Has everyone else caught on by now? The numbers are always unexpected...hmmmm.
WASHINGTON – The number of people filing new claims for unemployment benefits unexpectedly rose last week by the largest amount in three months. The surge is evidence of how volatile the job market remains, even as the economy grows.
Applications for unemployment benefits rose to 471,000 last week, up by 25,000 from the previous week, the Labor Department said Thursday. It was the first increase in five weeks and the biggest jump since a gain of 40,000 in February.
The total was the highest since new claims reached 480,000 on April 10. It also pushed the average for the last four weeks to 453,500.
"Although no one expects this volatile series to go in one direction every single week, this is clearly a disappointment," said Jennifer Lee, senior economist at BMO Capital Markets.
Stocks slid at the opening bell as investors' already bleak view of the world economy worsened with another drop in the euro and the disappointing U.S. employment news. The Dow Jones industrial average fell more than 250 points in early afternoon trading.
In a separate report, a private research group said its index of leading economic indicators dipped slightly in April. It was the first decline in more than a year. Six of the 10 components on the Conference Board's index deteriorated. Among them: U.S. residents filed fewer applications to build homes; vendors were slower in delivering supplies to companies; the unemployed filed more claims for jobless aid; and consumers' confidence dropped.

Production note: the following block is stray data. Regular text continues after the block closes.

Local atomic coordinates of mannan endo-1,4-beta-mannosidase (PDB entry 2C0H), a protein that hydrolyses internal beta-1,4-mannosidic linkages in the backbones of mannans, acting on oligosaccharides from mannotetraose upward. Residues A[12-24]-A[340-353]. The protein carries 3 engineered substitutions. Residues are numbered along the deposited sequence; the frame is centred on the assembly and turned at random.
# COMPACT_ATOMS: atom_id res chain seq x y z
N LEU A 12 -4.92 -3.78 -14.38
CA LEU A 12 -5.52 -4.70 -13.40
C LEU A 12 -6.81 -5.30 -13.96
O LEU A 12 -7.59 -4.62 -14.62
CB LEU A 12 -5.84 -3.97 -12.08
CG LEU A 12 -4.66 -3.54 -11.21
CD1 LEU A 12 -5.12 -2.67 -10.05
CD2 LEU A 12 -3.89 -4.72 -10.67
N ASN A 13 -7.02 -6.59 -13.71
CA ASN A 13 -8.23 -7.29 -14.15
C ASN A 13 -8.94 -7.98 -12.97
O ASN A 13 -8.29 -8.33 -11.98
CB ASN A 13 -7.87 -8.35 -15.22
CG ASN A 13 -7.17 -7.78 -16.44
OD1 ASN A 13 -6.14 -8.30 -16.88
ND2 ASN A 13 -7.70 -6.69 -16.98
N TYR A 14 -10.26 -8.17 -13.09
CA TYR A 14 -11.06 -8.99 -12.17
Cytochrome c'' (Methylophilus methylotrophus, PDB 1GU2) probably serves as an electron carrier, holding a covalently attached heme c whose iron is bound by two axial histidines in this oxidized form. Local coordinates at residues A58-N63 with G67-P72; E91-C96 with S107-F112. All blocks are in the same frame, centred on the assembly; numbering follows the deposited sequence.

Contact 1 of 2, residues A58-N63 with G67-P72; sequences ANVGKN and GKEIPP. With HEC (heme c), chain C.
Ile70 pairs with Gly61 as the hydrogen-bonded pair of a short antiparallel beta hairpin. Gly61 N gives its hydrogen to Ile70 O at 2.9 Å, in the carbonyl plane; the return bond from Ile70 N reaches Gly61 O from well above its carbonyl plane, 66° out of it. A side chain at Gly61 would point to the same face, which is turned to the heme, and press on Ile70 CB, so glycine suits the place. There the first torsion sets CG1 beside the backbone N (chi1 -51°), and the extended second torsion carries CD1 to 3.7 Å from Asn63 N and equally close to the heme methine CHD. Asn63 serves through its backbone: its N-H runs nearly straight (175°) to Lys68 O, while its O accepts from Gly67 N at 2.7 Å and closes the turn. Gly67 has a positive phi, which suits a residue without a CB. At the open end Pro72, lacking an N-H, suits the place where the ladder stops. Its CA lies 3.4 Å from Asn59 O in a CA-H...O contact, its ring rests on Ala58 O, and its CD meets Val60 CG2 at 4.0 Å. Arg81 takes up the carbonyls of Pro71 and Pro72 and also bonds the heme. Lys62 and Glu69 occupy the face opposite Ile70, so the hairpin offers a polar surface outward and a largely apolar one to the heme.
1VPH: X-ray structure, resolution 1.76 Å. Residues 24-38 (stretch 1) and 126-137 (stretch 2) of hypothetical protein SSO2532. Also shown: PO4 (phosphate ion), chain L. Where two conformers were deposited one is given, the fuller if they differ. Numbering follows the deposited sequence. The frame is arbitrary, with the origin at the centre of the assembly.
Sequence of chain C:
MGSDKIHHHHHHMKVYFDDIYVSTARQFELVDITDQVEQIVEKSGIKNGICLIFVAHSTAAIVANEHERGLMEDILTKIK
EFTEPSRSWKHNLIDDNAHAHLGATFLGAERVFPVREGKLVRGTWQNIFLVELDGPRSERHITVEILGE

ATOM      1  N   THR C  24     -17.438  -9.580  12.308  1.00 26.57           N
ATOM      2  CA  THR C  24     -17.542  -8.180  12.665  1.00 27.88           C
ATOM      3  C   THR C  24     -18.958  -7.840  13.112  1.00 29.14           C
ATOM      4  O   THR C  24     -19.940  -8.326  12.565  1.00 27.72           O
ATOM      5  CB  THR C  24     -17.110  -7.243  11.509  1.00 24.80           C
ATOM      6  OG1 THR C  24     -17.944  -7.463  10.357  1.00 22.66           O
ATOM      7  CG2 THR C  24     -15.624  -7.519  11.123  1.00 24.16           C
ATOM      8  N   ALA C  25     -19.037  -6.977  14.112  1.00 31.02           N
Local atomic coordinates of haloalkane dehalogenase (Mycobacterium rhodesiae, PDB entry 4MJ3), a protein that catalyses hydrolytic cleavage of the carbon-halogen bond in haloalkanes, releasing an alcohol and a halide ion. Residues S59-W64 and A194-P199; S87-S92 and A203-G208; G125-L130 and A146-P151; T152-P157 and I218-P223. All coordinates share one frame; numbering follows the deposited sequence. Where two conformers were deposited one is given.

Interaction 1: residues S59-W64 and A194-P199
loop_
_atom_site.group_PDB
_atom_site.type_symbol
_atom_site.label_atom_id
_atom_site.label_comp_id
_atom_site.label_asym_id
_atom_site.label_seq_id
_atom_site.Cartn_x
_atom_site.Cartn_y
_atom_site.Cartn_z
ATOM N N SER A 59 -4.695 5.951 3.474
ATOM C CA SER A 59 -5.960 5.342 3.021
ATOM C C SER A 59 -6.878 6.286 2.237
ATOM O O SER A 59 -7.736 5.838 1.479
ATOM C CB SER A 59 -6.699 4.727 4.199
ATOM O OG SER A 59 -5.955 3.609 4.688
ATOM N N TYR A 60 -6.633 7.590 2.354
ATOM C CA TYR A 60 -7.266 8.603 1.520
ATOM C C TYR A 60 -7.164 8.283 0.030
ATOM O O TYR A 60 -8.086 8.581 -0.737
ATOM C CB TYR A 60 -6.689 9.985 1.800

Lawmakers responded Thursday to the persistently high jobless rate by announcing a deal to extend expanded unemployment benefits for the long-term unemployed through the end of the year. Laid off workers would also continue to get subsidies to buy health insurance through the COBRA program. House leaders plan to vote on the bill Friday, with the Senate voting next week.
Employers are hiring again, but not at levels needed to make a dent in the unemployment rate, which increased in April to 9.9 percent. An improving economy has lured those who had given up looking for work back into the labor market. The jump in the unemployment rate came even though payrolls rose last month by 290,000 jobs, the biggest gain in four years.
David Wyss, chief economist at Standard & Poor's in New York, said he believed the unemployment rate would hold at 9.9 percent in May while payroll jobs could increase as much as 250,000. He said that figure would include an expected 150,000 temporary government workers hired to conduct the census.
After peaking at 651,000 in March 2009, weekly jobless claims fell rapidly through much of last year. But this year the improvements have leveled out.
Ian Shepherdson, chief U.S. economist at High Frequency Economics, said one reason the improvements have stalled is that small businesses are having trouble getting loans. They create half of the new jobs in the country.
The Labor Department said the number of people receiving jobless benefits fell by 40,000 to 4.63 million for the week ending May 8.
However, that figure does not include unemployed workers who have exhausted their regular 26 weeks of benefits. An additional 5.3 million workers are receiving extended benefits paid for by the federal government for the week ending May 1.
The extended benefits have added as many as 73 weeks of unemployment on top of the 26 weeks customarily provided by the states. But jobs have been scarce for so long that many of those out of work will soon run out of the extended benefits.
For the week ending May 8, 35 states and territories saw increases in applications for new jobless benefits and 18 saw declines.
AP Business Writer Tali Arbel contributed to this report from New York.
Firearms stand next in importance to the Constitution itself.
They are the American people's liberty teeth and keystone
under independence. -- George Washington
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